Although the origins of the martial arts, in general, date back before recorded history, hapkido represents the more modern system of combat, self defense and philosophy that came into prominence in the middle of the twentieth century. Like many martial arts, hapkido borrows and blends techniques and principles from other systems to form its own identity.
Hapkido may have been founded by Korean martial artists, but it isn't a Korean martial art since it borrows so heavily from other systems of combat and philosophy. Yong Sool Choi is credited as the founder of hapkido. He trained under a Japanese martial artist for three decades before returning to his home country of Korea, where he set out to found a practical, modern system of self defense that didn't rely on ancient warfare techniques. Many masters have come and gone since Choi, adding their own techniques into a constantly evolving system.
Hapkido combines precise, devastating striking techniques with defensive joint locks, throws and sweeps to create a rounded system of self defense. Since one of the core values of hapkido is to incapacitate an opponent without causing serious injury, restraining techniques are common among hapkido practitioners. Some hapkido schools make a distinction between dynamic, showy striking techniques and self-defense oriented techniques.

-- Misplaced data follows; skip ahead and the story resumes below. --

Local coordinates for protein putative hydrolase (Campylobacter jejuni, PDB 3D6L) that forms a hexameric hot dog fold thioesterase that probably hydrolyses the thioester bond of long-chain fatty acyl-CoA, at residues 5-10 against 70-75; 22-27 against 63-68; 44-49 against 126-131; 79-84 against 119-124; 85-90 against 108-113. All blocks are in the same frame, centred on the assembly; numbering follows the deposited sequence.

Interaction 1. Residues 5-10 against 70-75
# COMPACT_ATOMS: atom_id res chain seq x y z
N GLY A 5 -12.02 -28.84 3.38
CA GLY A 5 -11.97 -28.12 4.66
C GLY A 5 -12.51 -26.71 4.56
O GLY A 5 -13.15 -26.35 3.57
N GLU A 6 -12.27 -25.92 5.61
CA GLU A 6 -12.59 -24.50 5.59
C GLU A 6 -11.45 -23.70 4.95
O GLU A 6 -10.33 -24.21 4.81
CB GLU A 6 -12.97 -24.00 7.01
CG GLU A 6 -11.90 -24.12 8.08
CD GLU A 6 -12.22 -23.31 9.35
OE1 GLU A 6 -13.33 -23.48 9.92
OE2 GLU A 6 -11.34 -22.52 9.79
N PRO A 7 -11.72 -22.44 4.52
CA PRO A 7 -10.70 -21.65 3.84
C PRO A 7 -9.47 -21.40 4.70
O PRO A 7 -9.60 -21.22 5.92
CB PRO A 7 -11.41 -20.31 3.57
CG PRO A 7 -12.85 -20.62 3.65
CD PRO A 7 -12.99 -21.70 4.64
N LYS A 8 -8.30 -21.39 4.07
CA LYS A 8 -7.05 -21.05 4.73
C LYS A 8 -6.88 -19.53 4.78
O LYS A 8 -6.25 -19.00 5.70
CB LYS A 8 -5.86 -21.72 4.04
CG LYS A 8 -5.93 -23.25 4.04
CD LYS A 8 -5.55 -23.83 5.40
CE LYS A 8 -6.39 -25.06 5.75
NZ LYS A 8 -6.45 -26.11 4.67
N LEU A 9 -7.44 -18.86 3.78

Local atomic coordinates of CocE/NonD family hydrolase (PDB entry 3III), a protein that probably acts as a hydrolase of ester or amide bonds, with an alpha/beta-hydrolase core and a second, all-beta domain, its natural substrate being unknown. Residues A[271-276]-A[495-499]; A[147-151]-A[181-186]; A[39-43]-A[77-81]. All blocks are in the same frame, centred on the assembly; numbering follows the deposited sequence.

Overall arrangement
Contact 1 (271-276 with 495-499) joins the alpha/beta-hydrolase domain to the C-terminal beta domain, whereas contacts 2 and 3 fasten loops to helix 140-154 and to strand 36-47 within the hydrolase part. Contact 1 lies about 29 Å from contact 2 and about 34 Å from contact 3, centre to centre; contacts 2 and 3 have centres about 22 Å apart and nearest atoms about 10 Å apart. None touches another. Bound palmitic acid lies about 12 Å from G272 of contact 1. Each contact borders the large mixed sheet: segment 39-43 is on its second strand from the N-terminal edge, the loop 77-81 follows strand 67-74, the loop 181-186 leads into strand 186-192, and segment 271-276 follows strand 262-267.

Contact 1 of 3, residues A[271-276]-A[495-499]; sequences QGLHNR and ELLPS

Hapkido is divided into three core principles, including the water principle, circular principle and harmony -- or sum -- principle. The water principle compares hapkido stylists, both physically and spiritually, to water, since it is capable of flowing, yielding and crashing when necessary. The circular principle is applied to physical techniques, where practitioners use circular motion to absorb and redirect oncoming strikes. And the harmony principle is the philosophical tenet that urges students to combine the first two principles into a complete system of combat and philosophy.
Hapkido is often referred to as a Korean martial art because it was founded by a Korean martial artist, but it's more an amalgamation of Korean, Japanese and Chinese styles. Although hapkido shares many similarities with aikido, the two are distinct martial arts. Hapkido is generally a more aggressive style than aikido and possesses more striking techniques.
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